1 block firm tofu
Sea salt
Nutritional yeast
1-2 plum tomatoes, chopped

What to do: 
Heat the oil over medium heat, add onions and saute while cutting the sweet potato.  Add the sweet potato and continue to saute as you cut the peppers and chop the mushrooms.  Add the chopped pepper and mushrooms and saute.  Add the shredded zucchini, saute.  Drain the tofu (but do not press) and crumble into the pan, saute.  Add the tumeric, to get to the color you want.  Add sea salt and nutritional yeast to taste, continue to saute.  Check that sweet potatoes and mushrooms are cooked and turn off heat.  Add the chopped tomatoes.  

The tofu scramble took about 30 minutes to cook today, with all the different veggies.  Cooking time varies based on the amount of prep you've done and the types and sizes of veggies that you are using.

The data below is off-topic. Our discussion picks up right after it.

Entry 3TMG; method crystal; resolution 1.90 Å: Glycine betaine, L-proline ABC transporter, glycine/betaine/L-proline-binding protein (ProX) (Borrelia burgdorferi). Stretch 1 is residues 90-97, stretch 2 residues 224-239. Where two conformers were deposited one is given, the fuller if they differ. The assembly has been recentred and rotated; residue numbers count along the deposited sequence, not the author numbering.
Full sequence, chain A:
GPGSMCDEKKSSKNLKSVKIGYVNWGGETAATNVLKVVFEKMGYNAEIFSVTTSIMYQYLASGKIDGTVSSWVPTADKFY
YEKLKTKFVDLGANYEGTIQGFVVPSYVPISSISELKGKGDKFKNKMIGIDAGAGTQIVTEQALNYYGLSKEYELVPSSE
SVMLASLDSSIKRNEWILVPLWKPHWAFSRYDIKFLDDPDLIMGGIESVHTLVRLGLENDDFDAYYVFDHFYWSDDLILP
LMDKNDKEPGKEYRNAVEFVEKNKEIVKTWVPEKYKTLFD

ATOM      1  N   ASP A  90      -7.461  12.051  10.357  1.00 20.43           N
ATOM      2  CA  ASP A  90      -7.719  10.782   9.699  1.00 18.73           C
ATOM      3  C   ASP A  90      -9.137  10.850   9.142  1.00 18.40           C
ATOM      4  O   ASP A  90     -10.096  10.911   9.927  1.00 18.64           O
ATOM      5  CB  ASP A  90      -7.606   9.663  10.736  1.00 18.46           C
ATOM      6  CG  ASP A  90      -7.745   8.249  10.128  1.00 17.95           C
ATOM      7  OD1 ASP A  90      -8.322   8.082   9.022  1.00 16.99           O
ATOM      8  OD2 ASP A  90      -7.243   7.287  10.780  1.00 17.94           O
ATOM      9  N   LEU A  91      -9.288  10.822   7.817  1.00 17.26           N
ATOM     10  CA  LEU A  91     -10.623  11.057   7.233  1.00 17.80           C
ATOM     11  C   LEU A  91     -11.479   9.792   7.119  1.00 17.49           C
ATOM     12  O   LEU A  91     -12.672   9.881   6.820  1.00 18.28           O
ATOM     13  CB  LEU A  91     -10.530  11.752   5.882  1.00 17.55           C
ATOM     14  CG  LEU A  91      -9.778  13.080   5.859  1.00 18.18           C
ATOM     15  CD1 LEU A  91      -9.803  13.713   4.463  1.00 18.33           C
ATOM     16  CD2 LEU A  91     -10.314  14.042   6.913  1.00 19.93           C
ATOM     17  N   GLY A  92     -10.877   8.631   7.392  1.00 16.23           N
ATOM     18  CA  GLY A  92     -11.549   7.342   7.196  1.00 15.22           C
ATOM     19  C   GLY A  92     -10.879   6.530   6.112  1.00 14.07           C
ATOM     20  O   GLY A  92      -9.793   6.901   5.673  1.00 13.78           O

To pack: 
I put the tofu scramble into the large (bottom) part of the girls' bentos today.  Wished I hadn't for Aji because it came home with tumeric-colored liquid all in her lunch bag.  [Note to self: Aji's lunches have too much motion involved to be unsealed or too cute.]
Top section had a pitette cut in half (in which to stuff the tofu scramble for easier eating), two slices of yellow pepper, and organic grapes. 

Sunday, September 9, 2012

Muffins and Bean Patties

Today was a full day for us.  Lots of playing, library trips, playing, house hunting, and more playing.  We added in some baking and a lovely end-of-day story from Jacqui's former teachers and Aji's new teachers.  Great day, but I'm officially exhausted.  Vacation is hard work.

Pumpkin muffins